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12 August 2005 SIRIS: a high resolution scanning infrared camera for examining paintings
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The new SIRIS (Scanning InfraRed Imaging System) camera developed at the National Gallery in London allows high-resolution images of paintings to be made in the near infrared region (900-1700 nm). Images of 5000 × 5000 pixels are made by moving a 320 × 256 pixel InGaAs array across the focal plane of the camera using two orthogonal translation stages. The great advantages of this camera over scanning infrared devices are its relative portability and that image acquisition is comparatively rapid - a full 5000 × 5000 pixel image can be made in around 20 minutes. The paper describes the development of the mechanical, optical and electronic components of the camera, including the design of a new lens. The software routines used to control image capture and to assemble the individual 320 × 256 pixel frames into a seamless mosaic image are also mentioned. The optics of the SIRIS camera have been designed so that the camera can operate at a range of resolutions; from around 2.5 pixels per millimetre on large paintings of up to 2000 × 2000 mm to 10 pixels per millimetre on smaller paintings or details of paintings measuring 500 × 500 mm. The camera is primarily designed to examine underdrawings in paintings; preliminary results from test targets and paintings are presented and the quality of the images compared with those from other cameras currently used in this field.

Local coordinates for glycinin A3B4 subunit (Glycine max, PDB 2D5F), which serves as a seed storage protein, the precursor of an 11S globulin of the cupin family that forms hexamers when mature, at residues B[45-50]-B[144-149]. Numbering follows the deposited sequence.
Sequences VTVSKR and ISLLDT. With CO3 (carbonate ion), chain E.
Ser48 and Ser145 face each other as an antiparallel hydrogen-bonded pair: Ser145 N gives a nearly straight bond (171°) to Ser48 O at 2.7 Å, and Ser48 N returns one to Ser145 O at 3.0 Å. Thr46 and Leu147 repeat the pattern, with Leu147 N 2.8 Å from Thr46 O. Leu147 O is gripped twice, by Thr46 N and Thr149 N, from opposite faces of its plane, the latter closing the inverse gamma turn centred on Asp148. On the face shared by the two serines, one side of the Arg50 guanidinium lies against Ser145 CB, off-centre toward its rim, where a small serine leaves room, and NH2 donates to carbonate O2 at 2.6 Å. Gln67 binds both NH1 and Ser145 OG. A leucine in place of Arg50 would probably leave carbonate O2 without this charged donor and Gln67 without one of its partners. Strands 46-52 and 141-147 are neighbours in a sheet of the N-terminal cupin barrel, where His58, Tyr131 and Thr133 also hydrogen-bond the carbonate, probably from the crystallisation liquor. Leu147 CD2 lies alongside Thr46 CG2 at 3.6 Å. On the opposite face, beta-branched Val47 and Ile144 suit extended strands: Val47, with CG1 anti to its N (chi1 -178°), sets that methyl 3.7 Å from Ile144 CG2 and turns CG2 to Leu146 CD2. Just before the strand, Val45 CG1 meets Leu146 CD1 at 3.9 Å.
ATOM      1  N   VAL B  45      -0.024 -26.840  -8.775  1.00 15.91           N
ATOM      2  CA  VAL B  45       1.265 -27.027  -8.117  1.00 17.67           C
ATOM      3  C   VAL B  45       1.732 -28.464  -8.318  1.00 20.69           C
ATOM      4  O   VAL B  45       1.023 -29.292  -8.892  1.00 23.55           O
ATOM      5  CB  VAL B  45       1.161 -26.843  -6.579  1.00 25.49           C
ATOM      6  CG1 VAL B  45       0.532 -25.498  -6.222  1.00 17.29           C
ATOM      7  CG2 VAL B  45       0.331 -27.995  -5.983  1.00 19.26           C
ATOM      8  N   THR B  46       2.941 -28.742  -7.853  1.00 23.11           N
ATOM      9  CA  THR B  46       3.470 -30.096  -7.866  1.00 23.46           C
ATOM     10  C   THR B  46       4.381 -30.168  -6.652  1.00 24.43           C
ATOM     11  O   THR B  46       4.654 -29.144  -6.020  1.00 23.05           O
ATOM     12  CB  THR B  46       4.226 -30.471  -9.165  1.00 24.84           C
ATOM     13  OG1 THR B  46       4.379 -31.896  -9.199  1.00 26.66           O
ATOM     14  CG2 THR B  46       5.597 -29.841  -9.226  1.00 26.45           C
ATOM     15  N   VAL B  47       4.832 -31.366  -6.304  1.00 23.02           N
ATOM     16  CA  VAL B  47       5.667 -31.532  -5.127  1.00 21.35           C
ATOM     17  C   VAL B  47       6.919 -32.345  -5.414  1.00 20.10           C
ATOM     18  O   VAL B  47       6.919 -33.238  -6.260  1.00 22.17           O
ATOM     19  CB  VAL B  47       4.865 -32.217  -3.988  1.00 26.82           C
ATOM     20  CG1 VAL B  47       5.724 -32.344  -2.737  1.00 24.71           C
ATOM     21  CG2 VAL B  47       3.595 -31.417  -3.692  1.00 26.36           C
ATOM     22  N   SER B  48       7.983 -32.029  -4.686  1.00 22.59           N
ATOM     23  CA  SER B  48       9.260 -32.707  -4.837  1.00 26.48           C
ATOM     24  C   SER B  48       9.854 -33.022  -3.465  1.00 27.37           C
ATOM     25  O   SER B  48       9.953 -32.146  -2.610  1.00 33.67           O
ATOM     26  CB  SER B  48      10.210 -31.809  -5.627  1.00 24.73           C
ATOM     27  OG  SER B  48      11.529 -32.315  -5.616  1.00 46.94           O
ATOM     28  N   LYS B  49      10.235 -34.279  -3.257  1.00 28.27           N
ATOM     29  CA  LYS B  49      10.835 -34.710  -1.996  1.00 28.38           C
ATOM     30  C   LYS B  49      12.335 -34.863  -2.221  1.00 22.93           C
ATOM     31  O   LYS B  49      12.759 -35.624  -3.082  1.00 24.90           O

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David Saunders, Nick Atkinson, John Cupitt, Haida Liang, Craig Sawyers, and Richard Bingham "SIRIS: a high resolution scanning infrared camera for examining paintings", Proc. SPIE 5857, Optical Methods for Arts and Archaeology, 58570Q (12 August 2005);

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